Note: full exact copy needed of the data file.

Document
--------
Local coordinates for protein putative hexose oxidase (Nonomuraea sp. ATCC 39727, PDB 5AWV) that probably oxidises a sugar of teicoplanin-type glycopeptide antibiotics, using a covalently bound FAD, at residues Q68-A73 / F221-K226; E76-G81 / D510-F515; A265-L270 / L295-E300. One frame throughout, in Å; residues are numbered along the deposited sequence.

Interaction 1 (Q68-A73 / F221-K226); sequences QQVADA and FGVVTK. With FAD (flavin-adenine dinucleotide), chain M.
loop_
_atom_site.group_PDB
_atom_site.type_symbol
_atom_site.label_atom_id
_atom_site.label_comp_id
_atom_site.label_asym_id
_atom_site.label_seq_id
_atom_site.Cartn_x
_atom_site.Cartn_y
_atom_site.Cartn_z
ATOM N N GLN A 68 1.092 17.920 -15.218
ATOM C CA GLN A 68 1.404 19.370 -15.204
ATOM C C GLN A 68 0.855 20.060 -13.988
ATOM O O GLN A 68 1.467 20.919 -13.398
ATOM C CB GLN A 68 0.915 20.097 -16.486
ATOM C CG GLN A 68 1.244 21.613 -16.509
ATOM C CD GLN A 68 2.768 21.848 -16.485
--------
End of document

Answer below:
Local coordinates for protein putative hexose oxidase (Nonomuraea sp. ATCC 39727, PDB 5AWV) that probably oxidises a sugar of teicoplanin-type glycopeptide antibiotics, using a covalently bound FAD, at residues Q68-A73 / F221-K226; E76-G81 / D510-F515; A265-L270 / L295-E300. One frame throughout, in Å; residues are numbered along the deposited sequence.

Interaction 1 (Q68-A73 / F221-K226); sequences QQVADA and FGVVTK. With FAD (flavin-adenine dinucleotide), chain M.
loop_
_atom_site.group_PDB
_atom_site.type_symbol
_atom_site.label_atom_id
_atom_site.label_comp_id
_atom_site.label_asym_id
_atom_site.label_seq_id
_atom_site.Cartn_x
_atom_site.Cartn_y
_atom_site.Cartn_z
ATOM N N GLN A 68 1.092 17.920 -15.218
ATOM C CA GLN A 68 1.404 19.370 -15.204
ATOM C C GLN A 68 0.855 20.060 -13.988
ATOM O O GLN A 68 1.467 20.919 -13.398
ATOM C CB GLN A 68 0.915 20.097 -16.486
ATOM C CG GLN A 68 1.244 21.613 -16.509
ATOM C CD GLN A 68 2.768 21.848 -16.485